Sono, with this film, proves himself to be one of the best Japanese filmmakers of his generation. Already cemented as a distinct and singular voice in what is historically one of the most fruitful landscapes in all of world cinema, the glee and passion with which he delves head first into this story is bewildering. Structurally, the film is percussive and in many ways loosely built, but never feels out of place or as if we are being guided down a path by an unsure guide. The characters are tossed around their respective worlds, motivations clearly billed, and the script is really a fantastic and humorous bit of philosophizing from this generation’s great Japanese provocateur. The main romantic narrative here falls a little flat until the final act, but all things being equal, the main love story being told here is that of these men and women and their love of the tactile nature of cinema.
Despite being shot digitally, there is a campy sense of style to this film that seems delightfully connected to that of low-budget action cinema, the type that Sono is so lovingly meditating on here. Opposite the opening sequences showing the passion with which these characters try to make due with their lack of funds (like the use of roller blades as a camera dolly), you have the instant classic of a final set piece, and the myriad of film references that come in the moments between. Imagine the film that would have been made between Game Of Death and Kill Bill (where the references are heavy but never directly named) and toss it in a blender with various party drugs and a year’s supply of Four Loko, and you have something nearly resembling this film.
The final set piece may also be the best action set piece the big screen has seen in well over a decade. Despite being CGI heavy there is an abrasiveness to the final sequence, an extended sequence that finds our lead filmmaking crew attempting to choreograph the final battle between two rival yakuza clans, a sequence that will go down as one of the all time great battles in film. Brought on by the chance for the team to work on 35mm, it is a narratively wonderful sequence, allowing for some of the more moving moments to really breath, and also the glee with which Sono shoots this sequence comes through not only in the performances, but the palpable energy felt by the viewer despite being shot digitally. The blood flows fast and heavy, and as with many other Sono films the sound design and editing here is as punk rock in its volume and aggression as Sono’s direction is. Toss in some fun performances from names like Jun Kunimura (who plays Muto with such glee that it’s almost infectious) and the breathtaking Fumi Nikaido and you have a powerful piece of filmmaking from a truly great director.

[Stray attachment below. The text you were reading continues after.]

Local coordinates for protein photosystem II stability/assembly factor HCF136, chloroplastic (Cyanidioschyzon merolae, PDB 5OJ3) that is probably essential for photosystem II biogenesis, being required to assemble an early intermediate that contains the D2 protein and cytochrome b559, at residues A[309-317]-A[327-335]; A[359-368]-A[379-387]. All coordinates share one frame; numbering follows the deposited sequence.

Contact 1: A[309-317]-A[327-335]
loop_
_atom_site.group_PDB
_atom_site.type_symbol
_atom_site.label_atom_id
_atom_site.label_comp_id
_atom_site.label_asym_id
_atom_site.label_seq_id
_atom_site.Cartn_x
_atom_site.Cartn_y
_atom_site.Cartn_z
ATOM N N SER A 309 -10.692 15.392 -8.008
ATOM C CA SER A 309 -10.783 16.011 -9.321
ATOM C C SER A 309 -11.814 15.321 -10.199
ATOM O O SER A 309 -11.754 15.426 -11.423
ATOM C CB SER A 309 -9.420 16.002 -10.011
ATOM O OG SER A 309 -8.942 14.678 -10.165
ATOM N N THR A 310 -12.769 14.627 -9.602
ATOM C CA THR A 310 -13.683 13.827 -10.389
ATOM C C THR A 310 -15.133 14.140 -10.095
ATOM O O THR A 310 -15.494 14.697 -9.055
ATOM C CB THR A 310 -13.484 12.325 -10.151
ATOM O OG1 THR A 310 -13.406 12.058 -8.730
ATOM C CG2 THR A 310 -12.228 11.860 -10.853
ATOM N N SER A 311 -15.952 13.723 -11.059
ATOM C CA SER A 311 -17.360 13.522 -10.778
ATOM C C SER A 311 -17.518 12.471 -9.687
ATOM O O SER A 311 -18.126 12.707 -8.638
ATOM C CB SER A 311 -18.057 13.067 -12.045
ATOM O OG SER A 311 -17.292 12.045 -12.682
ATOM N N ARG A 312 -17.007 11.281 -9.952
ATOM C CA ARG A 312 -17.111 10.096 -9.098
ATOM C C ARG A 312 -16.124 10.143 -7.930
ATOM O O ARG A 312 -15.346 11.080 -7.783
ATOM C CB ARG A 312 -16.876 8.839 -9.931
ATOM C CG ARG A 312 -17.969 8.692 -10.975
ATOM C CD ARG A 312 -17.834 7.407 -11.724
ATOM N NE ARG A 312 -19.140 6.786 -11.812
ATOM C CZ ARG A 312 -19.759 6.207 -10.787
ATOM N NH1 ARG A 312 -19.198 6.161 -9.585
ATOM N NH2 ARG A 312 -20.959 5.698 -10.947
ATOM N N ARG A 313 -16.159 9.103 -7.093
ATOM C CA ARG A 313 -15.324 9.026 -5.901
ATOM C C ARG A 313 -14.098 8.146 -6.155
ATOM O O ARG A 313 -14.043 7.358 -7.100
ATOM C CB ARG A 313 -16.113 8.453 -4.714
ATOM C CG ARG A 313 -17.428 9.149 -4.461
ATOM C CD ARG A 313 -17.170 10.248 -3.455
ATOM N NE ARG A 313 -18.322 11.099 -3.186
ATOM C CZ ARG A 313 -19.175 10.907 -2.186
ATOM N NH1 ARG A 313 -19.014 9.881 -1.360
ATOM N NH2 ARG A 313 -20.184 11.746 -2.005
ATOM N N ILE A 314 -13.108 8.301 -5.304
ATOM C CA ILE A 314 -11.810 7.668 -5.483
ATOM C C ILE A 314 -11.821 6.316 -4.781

Truly cinema’s great punk rock auteur, Sion Sono has created what may very well be not only the best action film of this still very young decade, but one of its better all around feature films. Why Don’t You Play In Hell is about as great as cinema can get. Funny, energetic, action packed, jaw dropping, thematically rich and even emotionally dense, Sono’s film is just the bee’s knees. I’ve seen the top of the mountain. And it’s deliciously bloody.